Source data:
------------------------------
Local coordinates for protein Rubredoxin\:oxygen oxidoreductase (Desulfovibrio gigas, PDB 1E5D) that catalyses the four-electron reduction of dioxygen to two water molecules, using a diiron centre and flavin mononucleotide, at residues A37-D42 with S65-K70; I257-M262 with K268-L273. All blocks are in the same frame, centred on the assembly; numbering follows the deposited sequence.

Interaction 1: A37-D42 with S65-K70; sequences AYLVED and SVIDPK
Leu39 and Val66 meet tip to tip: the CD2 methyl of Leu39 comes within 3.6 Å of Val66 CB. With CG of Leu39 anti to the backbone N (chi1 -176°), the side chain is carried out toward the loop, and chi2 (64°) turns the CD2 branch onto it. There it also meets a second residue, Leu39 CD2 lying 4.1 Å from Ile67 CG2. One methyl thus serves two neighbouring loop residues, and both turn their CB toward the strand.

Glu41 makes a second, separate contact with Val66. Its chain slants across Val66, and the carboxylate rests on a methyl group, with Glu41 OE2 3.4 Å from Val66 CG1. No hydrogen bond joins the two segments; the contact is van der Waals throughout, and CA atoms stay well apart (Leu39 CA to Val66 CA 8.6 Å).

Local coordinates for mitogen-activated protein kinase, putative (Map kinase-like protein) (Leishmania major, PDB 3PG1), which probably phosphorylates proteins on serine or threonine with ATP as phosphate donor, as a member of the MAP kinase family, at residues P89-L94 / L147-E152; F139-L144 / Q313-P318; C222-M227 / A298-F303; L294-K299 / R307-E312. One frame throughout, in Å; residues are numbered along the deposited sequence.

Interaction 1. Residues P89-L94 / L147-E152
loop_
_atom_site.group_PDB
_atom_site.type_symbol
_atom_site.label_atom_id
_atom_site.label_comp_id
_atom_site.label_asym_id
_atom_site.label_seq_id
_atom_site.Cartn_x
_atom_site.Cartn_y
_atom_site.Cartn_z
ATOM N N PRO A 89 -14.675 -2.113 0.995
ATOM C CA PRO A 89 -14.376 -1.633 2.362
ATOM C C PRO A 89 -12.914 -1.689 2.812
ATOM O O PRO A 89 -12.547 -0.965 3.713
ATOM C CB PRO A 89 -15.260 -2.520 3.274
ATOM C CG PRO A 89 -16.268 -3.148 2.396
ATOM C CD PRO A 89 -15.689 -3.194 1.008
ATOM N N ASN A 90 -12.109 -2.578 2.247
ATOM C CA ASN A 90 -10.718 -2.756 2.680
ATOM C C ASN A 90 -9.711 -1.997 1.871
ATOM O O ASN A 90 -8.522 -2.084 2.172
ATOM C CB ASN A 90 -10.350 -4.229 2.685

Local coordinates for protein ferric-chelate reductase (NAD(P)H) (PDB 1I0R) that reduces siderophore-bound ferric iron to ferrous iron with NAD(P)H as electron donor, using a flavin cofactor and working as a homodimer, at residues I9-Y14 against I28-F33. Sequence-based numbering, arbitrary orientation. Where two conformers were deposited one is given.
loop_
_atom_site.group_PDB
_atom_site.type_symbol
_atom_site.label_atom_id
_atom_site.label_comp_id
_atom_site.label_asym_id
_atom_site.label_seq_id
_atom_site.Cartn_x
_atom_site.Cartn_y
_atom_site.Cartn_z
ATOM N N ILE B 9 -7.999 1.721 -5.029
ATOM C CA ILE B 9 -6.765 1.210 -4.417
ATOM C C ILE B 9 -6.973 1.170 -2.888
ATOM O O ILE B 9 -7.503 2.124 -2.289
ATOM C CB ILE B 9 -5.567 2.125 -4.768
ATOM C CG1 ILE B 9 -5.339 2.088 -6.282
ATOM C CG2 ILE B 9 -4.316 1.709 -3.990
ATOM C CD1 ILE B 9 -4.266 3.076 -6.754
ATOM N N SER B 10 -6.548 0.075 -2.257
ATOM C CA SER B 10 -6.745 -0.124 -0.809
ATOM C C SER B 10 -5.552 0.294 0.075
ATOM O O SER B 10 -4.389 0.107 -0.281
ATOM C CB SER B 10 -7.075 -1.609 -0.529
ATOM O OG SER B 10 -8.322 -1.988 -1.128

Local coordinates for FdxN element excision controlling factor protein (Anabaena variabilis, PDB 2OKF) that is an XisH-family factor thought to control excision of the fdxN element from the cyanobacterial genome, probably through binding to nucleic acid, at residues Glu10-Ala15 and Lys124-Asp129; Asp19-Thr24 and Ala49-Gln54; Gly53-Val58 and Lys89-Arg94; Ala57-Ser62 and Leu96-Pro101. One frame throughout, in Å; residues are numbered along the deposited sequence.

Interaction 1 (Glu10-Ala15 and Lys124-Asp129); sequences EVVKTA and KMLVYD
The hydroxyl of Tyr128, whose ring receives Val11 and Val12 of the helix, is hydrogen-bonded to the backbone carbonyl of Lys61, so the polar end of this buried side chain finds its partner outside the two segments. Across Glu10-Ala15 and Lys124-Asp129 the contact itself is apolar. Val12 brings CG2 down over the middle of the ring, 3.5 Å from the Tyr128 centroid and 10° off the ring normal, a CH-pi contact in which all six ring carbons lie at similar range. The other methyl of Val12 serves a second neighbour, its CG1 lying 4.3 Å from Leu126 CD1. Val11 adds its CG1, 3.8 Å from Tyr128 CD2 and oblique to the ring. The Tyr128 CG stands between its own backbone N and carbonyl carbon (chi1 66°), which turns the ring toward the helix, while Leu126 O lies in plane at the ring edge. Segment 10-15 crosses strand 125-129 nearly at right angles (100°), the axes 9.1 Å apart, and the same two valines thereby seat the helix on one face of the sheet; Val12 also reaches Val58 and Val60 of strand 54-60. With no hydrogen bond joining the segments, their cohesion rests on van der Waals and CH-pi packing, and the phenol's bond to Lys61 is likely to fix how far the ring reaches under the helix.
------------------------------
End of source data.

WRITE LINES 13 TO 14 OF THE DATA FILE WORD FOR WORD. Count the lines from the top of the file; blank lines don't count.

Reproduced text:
_atom_site.label_seq_id
_atom_site.Cartn_x